The flight to Heathrow was fine. In fact coach class is one of the few places being altitudily challenged ever is worth it. And it never gets old arriving in Tweed Central. To quote the fine British type scholar Edward Izzard, Europe is where the history is made.
I picked up my bag at the baggage conveyor and with the wave of a diplomatic passport, cleared customs in record time. I was authorized carry of my duty pistol of course, but I really didn't want to see the reactions to my throwing knives, stakes, and of course the Ithaca WitPro shotgun in my carry-on bag. I still fully intend to be a slayer that dies of old age, and being properly equipped is always a good way to lead off a mission.
I made my way across the terminal to the signs marked "Ground Transport". I kept my eyes open looking for someone who might be more than normally interested in a short blonde American who coincidentally worked for the State Department. I didn't spot anybody right off the bat, but my 'something's just not good' detector was operating at a low-level buzz.
I made it to the taxi stand and was greeted as an old friend by some woman I'd never met before. She had the right passwords so we got into a cab and headed down into London so I could catch a train.
I got out of the cab with my suitcase, my carryon, and a shopping bag that held a nicely gift wrapped package, a sat-phone, and my train tickets through to Istanbul. I made it down to my train car in plenty of time and used the free moments to check out if any hotties or potential ne'er do well's were checking me out.
Unfortunately and fortunately the answer to both was a resounding no, so I sat in my Business Class seat in the comfy Eurostar, put in my earbuds and waited for the train to leave the station. Five minutes later a cute dark haired guy sat down in the seat next to me, smiled briefly, then buried his nose in a newspaper. I sighed, love or even flirtyness and Buffy were never meant to be together I guess.
The train departed just a few minutes later and we were off. The satphone was in my carry-on, the package, in all its gift-wrappy glory, was cunningly concealed in the shopping bag between my feet. It didn't weigh more than a few pounds and was solid with no shifty or slidey bits. I had gotten a window seat so nobody could just do a runby and pickup. I was traveling under a civilian passport for this part of the trip and my weapons were close at hand.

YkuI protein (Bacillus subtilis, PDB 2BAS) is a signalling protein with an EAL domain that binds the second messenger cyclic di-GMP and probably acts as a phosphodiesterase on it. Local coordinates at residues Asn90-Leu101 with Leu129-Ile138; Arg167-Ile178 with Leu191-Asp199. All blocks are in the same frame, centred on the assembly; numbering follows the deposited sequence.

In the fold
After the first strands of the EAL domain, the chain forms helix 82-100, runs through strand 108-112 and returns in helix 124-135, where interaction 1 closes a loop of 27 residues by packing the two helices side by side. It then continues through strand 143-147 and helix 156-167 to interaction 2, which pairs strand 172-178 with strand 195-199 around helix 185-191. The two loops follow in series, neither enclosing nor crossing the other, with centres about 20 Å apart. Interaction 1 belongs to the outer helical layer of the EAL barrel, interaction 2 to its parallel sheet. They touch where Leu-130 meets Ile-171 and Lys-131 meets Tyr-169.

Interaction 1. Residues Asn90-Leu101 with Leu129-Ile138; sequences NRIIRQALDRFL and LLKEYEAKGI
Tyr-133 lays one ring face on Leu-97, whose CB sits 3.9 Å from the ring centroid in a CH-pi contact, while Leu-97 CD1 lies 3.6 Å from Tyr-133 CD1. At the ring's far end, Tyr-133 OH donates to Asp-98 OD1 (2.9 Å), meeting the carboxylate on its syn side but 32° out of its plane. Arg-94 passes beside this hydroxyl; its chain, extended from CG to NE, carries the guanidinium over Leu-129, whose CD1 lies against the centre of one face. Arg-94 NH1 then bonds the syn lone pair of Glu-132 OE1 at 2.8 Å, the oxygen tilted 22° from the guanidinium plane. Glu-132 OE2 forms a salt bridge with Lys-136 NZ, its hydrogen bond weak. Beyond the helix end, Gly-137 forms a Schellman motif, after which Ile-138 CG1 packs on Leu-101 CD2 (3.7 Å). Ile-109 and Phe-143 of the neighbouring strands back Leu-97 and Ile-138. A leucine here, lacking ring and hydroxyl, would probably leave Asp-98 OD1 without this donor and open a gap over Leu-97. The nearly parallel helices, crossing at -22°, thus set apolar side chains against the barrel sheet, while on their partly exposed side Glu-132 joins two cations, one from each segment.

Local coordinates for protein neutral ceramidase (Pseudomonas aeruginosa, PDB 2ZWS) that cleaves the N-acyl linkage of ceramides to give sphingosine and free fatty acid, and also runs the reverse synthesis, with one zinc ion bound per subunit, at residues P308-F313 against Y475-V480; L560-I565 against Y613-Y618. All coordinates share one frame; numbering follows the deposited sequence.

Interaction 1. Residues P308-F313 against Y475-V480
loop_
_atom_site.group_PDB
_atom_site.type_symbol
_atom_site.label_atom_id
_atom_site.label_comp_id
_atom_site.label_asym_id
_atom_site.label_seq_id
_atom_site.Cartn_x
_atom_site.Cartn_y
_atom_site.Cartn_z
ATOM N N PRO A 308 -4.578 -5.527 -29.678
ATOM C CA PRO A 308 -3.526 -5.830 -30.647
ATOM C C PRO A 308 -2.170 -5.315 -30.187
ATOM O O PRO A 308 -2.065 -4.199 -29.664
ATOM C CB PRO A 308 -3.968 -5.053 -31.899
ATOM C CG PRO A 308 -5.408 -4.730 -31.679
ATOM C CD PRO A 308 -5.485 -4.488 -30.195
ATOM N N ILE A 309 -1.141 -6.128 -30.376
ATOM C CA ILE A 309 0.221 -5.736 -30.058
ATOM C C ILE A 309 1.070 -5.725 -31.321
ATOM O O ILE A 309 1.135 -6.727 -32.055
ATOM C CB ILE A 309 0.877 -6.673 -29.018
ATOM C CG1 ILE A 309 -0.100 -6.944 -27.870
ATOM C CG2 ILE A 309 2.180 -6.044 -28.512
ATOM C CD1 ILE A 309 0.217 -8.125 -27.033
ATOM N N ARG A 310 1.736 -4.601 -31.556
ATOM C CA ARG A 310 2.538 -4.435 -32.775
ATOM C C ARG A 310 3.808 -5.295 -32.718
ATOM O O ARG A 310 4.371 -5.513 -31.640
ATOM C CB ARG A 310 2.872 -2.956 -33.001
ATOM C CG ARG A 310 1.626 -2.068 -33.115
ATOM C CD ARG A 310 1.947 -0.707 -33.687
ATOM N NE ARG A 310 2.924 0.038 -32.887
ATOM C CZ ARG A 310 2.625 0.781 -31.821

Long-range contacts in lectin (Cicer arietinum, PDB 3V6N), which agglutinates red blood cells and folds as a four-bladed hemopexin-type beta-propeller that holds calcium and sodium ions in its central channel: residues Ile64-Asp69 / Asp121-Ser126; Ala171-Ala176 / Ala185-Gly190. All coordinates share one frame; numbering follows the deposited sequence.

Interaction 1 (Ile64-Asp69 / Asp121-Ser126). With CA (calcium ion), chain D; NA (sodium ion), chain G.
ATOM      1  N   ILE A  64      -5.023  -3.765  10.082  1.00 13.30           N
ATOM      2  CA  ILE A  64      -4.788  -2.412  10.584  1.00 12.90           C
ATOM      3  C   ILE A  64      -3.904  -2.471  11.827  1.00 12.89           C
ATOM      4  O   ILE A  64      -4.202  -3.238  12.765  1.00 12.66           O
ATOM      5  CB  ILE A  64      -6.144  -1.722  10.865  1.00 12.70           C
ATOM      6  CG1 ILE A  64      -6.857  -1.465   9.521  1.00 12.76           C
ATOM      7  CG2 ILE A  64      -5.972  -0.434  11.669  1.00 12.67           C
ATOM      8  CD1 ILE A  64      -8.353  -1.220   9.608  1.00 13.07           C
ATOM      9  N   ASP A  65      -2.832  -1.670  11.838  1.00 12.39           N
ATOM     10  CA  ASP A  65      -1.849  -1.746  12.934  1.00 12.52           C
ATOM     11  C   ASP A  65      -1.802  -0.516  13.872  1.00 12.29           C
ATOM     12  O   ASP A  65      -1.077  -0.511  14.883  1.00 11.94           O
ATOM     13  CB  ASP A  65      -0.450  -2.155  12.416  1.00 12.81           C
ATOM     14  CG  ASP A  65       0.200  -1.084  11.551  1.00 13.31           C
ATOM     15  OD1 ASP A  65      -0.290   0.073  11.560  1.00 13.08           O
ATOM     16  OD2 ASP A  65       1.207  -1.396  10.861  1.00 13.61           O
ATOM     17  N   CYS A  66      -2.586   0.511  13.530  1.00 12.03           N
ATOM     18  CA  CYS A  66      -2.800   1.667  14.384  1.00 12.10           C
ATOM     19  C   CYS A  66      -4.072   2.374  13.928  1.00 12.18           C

Still, my instructors had always drilled into me, the most dangerous parts of an op are the beginning and the ending. So I stayed on my guard while looking as relaxed as possible. The trip through England was pretty boring until we got to the coast. Then you could see the big horse carved into the hillside just before the train dove underground and under the English Channel.
The train trip, according to the oh so helpful guidebook, under the channel would only take about half an hour. In my experience an apocalypse can be started in fifteen minutes or less, so I kept my guard up while still trying to look relaxed. By this time, my seat mate had finished his paper and was making notes in some kind of squiggle on a legal pad. Switching off with occasionally gnawing on the pen cap while staring at the ceiling in thought.
I figured chatting would make me look more touristy so I turned to face him and smiled, "Hi I'm Buffy!"
He actually recoiled in shock. Usually I only have that effect on demons I'm about to slay.
"Uh huh what? Oh! I'm David. You're an American?"
"California born and bred. You don't sound Tweedy or Frenchy or Germanish. You're an American too?"
"Yes. I'm from Missouri. Not as exotic as California I'm sure."
"I'm sorry I startled you, but I figured since we're going to be seatmates all the way to Paris at least, I should say hi."
"That's okay. I get too wrapped up in my work sometimes. My old boss used to give me hell about it."
"What do you do?"
"I'm a financial security consultant. I help banks find new ways to hang on to their money."
"Banks need more
ways to get money? Really?"
"Hey! They think so and they pay me to find them. So what do you do?"
"Oh, I'm a personal shopper in LA. One of my clients was so super happy about the work I did, she gave me a trip across Europe by train. I've never been here you see. Do you still live in the States?"
"I live in hotels mainly. All over the place."
"That is so sad," he nodded in agreement and went back to his squiggles. We had exited the tunnel by this time and were on our way to Paris. I glanced over at David and noticed a strange yet familiar tiny drop on his jacket cuff.
It was dried blood. That was something I would know anywhere.